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Kiowa County Signal - Kiowa County, KS
  • Greenhouses bring beauty, business to county

  • At either ends of the county two families have made beauty their business. From the rows of rainbow annuals to the perfect perennial, Headrick’s Greenhouse in Mullinville, now in its 14th year, and Thompson Greenhouse, now in its third year, are bringing plump peppers, juicy tomatoes and dainty daffodils to area residents.


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  • At either ends of the county two families have made beauty their business. From the rows of rainbow annuals to the perfect perennial, Headrick’s Greenhouse in Mullinville, now in its 14th year, and Thompson Greenhouse, now in its third year, are bringing plump peppers, juicy tomatoes and dainty daffodils to area residents.
    Hannah and Rick Headrick opened their greenhouse and tree farm on the east side of Mullinville in 1988. Rick was a graduate of the K-State Horticulture Department and Hannah a graduate of the natural resource management program at K-State.
    “When I was in Manhattan in the horticulture department we did a plant sale every spring, we grew our own,” said Rick. “I really enjoyed doing it I guess.”
    The Headricks bought their current greenhouse on Cherry Street in 1997 and they have been in that location ever since.
    “I used to come here when I was a kid, when the Liggetts were running it,” he said.
    Headrick says he gets a lot of pleasure from seeing his flowers in a yard or growing in a neighbors garden.
    “There are some that come back every year and I like seeing those,” he said. “A lot of this comes from seed. So I see it from the seed, getting it planted to selling it and to see it grow, there is a lot of satisfaction in that.”
    Headrick says that gardens and vegetables have been very popular thus far.
    “People are starting on their tomatoes,” he said. “Veggies are bigger than they were a few years ago. People have been buying a lot of peppers, tomatoes and onions.”
    Working alongside his wife and two daughters, Haley and Sydney, he says he’s been happy with his sales over the past few seasons, getting regular customers from towns along the local stretch of U.S. 54 and neighboring towns.
    “It’s been up and down with the weather but we’re off to a good start [this season],” said Headrick. “[Over the past few seasons] we’ve been doing really well even though the economy has been bad, business has been good.”
    When asked if there would be a 15th year, Headrick had no doubt. He was even planning some upgrades and renovations to the 40-year-old greenhouse during the off-months. 
    “Oh sure [we’ll be here]. We need to re-cover some of the roof and sides of both of the greenhouses, so we’re looking to do some of that before we open next season.”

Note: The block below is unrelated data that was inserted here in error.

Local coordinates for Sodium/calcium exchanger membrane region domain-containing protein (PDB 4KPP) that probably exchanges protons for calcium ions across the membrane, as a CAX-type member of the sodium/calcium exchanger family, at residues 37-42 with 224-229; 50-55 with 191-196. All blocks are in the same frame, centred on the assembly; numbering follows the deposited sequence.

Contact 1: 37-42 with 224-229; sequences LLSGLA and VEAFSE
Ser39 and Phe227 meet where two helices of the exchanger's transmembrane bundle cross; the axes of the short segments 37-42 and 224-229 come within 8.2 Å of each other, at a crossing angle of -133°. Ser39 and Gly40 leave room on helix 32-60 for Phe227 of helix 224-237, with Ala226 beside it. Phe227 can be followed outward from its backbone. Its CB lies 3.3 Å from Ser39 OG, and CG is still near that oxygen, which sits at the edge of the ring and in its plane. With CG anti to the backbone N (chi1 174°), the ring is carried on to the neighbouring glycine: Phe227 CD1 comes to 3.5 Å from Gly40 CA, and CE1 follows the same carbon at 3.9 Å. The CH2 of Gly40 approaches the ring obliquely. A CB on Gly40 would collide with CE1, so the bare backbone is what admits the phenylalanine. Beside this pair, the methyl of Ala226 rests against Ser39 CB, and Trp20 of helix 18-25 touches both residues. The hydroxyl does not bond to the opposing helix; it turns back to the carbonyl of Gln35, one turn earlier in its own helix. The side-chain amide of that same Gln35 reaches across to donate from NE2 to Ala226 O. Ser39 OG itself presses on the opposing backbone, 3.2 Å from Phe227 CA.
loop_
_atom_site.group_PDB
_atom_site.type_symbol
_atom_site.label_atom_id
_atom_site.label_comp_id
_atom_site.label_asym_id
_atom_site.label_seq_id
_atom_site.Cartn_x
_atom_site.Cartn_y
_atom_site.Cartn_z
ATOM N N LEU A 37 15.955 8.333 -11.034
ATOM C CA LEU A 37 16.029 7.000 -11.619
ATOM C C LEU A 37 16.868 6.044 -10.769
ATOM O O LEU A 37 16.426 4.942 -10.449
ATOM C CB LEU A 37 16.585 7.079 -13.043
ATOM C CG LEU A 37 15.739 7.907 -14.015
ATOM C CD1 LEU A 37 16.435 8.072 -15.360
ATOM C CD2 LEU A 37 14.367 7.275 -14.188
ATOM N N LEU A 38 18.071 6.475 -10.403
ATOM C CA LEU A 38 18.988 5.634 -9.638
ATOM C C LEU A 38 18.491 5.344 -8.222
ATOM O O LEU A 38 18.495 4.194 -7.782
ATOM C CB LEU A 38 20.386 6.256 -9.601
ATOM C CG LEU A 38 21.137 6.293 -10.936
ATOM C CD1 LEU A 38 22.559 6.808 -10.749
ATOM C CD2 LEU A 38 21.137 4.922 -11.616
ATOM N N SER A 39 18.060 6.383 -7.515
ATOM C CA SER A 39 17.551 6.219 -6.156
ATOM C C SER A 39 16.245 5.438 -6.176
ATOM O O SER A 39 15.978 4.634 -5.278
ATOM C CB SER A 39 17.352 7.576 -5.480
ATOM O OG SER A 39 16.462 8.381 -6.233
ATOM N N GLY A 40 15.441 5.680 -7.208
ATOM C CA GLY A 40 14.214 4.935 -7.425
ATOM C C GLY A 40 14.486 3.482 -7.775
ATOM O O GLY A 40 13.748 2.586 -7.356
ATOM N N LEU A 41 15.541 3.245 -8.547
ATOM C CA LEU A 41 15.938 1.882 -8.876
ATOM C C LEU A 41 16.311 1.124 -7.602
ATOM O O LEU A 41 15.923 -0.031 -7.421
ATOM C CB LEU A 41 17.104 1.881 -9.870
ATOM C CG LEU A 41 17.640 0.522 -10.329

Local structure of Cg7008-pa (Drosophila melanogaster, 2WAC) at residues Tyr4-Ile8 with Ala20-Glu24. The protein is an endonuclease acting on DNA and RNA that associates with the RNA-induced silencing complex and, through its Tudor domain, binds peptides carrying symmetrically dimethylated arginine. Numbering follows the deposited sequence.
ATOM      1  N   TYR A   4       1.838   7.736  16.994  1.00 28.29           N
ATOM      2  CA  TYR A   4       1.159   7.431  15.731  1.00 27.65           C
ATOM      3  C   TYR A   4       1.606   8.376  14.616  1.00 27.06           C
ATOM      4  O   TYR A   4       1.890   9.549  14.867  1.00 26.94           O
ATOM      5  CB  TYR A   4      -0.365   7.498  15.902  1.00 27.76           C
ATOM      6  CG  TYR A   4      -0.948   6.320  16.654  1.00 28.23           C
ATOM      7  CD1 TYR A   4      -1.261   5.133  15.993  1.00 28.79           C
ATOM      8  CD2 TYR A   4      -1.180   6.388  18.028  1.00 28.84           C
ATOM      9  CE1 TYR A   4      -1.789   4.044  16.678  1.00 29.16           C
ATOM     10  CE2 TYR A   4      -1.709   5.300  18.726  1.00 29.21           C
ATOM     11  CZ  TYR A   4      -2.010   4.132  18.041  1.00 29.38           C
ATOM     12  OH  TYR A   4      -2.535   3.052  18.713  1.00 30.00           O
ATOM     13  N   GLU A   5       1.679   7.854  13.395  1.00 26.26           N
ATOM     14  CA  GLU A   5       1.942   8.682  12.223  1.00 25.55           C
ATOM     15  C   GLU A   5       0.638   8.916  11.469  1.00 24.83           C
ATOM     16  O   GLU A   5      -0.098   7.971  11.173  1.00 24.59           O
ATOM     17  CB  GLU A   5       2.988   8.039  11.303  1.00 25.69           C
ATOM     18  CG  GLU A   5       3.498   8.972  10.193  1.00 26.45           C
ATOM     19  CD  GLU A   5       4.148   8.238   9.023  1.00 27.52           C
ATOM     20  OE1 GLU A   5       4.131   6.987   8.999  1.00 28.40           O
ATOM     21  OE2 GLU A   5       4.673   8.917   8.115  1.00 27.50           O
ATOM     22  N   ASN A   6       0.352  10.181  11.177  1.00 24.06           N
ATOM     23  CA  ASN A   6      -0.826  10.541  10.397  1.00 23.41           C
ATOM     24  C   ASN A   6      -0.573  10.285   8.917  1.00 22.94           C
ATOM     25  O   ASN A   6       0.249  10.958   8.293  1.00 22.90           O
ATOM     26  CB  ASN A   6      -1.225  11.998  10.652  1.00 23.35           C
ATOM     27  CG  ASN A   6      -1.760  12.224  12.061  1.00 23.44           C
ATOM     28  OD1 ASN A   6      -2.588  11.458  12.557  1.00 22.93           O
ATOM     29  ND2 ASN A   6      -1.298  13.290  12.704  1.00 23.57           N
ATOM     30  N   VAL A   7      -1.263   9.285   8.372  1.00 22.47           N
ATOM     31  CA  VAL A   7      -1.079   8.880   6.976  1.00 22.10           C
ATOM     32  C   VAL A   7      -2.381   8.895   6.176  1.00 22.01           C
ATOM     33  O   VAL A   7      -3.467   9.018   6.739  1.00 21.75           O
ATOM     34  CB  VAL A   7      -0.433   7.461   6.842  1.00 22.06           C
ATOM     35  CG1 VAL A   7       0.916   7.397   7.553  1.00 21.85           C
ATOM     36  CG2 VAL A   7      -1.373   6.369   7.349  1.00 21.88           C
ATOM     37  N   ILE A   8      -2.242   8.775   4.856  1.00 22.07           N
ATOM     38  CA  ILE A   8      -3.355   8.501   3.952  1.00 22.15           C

Cheryl Cook, who lives in Bucklin, but works at the Mullinville State Bank was combing rows of tomato plants at Headrick Greenhouse looking for the perfect addition to her ever-growing garden.
    “I’ve been coming here forever. This year I’ve been here about four times and they laugh at me every time I walk in,” chuckled Cook, who has made numerous visits since the greenhouse opened just after Valentine’s Day. “Today I’m buying my tomatoes, the other trips I bought all of my flowers. This is the only place I’ll shop for flowers and plants. I work here in Mullinville, so it isn’t a far drive and it’s closer than Dodge City.”
    Page 2 of 2 - On the opposite side of the county, down a small dirt road and around the corner from the Haviland Grade School, Brandon Thompson, a self described “green-thumb” lugs a hose and garden sprayer up and down the small aisles of his east county greenhouse making friends with the thirsty flowers and plants.
    “After the tornado in Greensburg, my father and I knew Joan Hayes pretty well,” said Thompson. “After she lost her greenhouse we didn’t think there was going to be anybody who would have one in the county anymore. So we decided to do one.”
    Now in their third year, Thompson’s Greenhouse, found only by following a trail of cardboard signs luring customers from the highway with their bright tomato logo, houses a variety of small vegetables and flowers.
    “I like being my own boss,” said Thompson when asked about his favorite part of the job. “That’s what I like the most. Obviously it’s fun to help the community and help them with their gardening needs as well. And the people of course, without them where would we be?”
    Thompson’s did all of the flowers in front of the old boy’s dorm building and along the grand walkway of the nearby Barclay College campus. 
    “We do a lot of business with Barclay so we get a lot of personal gratification from that because we can always drive by and look at our work up there.”
    Bringing beauty to their customers has also brought them financial success, with a third year typically the make-or-break year from a small business, Thompson said confidently, “It’s looking good. We will be here for a fourth year.”
    Jana Hawkins, a pre-school teacher at The Haviland Friends Church was shopping for more plants to ad to their Spring Garden. Accompanied by her son, Cylis, who was clutching a small jalapeno plant, Hawkins praised the small locally owned greenhouse.
    “We used to go to Stutzman’s in Pratt,” said Hawkins. “But now we do all of shopping here. We get all of our flowers but we also get all of our garden stuff, tomatoes peppers, cucumbers, squash all that stuff. It’s great.”
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